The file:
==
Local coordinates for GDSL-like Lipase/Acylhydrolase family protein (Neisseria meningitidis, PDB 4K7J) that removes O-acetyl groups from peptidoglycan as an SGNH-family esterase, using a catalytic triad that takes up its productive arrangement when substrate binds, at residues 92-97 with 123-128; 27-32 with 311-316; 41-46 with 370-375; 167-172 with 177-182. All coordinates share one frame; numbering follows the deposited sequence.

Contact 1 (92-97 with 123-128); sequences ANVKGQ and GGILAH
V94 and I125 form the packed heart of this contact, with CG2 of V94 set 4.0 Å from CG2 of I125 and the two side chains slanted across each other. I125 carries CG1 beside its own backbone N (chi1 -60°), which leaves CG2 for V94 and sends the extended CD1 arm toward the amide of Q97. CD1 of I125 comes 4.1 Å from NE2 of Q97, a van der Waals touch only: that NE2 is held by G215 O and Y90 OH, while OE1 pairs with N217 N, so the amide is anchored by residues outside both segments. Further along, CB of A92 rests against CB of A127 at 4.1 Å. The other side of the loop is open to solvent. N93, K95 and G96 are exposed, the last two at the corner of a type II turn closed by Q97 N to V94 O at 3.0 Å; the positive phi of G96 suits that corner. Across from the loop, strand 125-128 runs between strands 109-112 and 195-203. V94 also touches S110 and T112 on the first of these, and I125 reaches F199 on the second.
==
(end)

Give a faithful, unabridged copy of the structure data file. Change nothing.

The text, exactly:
Local coordinates for GDSL-like Lipase/Acylhydrolase family protein (Neisseria meningitidis, PDB 4K7J) that removes O-acetyl groups from peptidoglycan as an SGNH-family esterase, using a catalytic triad that takes up its productive arrangement when substrate binds, at residues 92-97 with 123-128; 27-32 with 311-316; 41-46 with 370-375; 167-172 with 177-182. All coordinates share one frame; numbering follows the deposited sequence.

Contact 1 (92-97 with 123-128); sequences ANVKGQ and GGILAH
V94 and I125 form the packed heart of this contact, with CG2 of V94 set 4.0 Å from CG2 of I125 and the two side chains slanted across each other. I125 carries CG1 beside its own backbone N (chi1 -60°), which leaves CG2 for V94 and sends the extended CD1 arm toward the amide of Q97. CD1 of I125 comes 4.1 Å from NE2 of Q97, a van der Waals touch only: that NE2 is held by G215 O and Y90 OH, while OE1 pairs with N217 N, so the amide is anchored by residues outside both segments. Further along, CB of A92 rests against CB of A127 at 4.1 Å. The other side of the loop is open to solvent. N93, K95 and G96 are exposed, the last two at the corner of a type II turn closed by Q97 N to V94 O at 3.0 Å; the positive phi of G96 suits that corner. Across from the loop, strand 125-128 runs between strands 109-112 and 195-203. V94 also touches S110 and T112 on the first of these, and I125 reaches F199 on the second.